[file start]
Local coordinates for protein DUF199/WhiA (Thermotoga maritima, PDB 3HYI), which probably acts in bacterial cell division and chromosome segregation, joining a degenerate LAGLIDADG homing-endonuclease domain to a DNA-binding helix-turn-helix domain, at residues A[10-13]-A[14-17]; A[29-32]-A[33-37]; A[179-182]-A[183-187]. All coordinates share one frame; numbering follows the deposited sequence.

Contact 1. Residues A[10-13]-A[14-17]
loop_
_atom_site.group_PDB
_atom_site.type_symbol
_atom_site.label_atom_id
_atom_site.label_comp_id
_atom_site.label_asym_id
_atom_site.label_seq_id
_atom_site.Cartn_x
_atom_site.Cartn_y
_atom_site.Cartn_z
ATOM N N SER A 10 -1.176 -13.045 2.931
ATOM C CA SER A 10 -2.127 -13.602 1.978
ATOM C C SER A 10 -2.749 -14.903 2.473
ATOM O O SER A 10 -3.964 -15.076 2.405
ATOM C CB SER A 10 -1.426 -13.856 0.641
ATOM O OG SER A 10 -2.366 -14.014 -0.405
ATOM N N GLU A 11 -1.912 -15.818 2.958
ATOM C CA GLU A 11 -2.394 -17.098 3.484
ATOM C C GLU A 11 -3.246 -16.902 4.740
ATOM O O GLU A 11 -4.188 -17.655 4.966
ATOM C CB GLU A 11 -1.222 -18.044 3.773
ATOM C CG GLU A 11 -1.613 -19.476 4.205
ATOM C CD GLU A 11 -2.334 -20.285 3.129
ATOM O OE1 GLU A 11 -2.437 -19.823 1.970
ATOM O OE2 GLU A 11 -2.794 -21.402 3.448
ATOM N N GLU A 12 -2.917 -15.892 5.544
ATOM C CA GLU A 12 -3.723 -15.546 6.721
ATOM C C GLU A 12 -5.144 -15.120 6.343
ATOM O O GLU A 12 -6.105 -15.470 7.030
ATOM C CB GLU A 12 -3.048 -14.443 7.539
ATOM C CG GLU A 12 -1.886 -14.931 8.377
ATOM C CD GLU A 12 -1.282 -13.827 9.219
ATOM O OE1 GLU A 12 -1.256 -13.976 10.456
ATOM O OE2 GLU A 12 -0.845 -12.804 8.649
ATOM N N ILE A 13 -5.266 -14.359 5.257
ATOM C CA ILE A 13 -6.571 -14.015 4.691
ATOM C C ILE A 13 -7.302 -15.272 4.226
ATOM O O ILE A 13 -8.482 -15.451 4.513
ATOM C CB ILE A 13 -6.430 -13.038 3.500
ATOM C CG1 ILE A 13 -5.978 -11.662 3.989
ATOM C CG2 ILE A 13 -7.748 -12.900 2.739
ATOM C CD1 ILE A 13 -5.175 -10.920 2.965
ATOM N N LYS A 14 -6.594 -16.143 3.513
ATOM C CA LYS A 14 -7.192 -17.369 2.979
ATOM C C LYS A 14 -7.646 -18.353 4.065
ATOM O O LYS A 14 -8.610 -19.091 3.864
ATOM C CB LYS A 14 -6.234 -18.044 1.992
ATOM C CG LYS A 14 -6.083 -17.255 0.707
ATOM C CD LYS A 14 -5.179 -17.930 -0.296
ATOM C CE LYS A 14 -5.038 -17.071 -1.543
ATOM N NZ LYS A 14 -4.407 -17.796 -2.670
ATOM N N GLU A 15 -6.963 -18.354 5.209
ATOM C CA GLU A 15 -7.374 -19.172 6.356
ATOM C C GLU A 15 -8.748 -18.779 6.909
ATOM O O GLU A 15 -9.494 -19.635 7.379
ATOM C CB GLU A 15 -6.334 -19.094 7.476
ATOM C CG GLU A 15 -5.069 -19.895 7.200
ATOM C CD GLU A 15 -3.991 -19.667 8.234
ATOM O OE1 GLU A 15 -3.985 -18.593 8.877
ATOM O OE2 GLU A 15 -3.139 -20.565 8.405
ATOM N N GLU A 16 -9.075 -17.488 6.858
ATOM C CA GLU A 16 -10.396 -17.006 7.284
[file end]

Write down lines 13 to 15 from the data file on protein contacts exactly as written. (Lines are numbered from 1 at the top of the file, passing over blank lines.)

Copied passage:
ATOM N N SER A 10 -1.176 -13.045 2.931
ATOM C CA SER A 10 -2.127 -13.602 1.978
ATOM C C SER A 10 -2.749 -14.903 2.473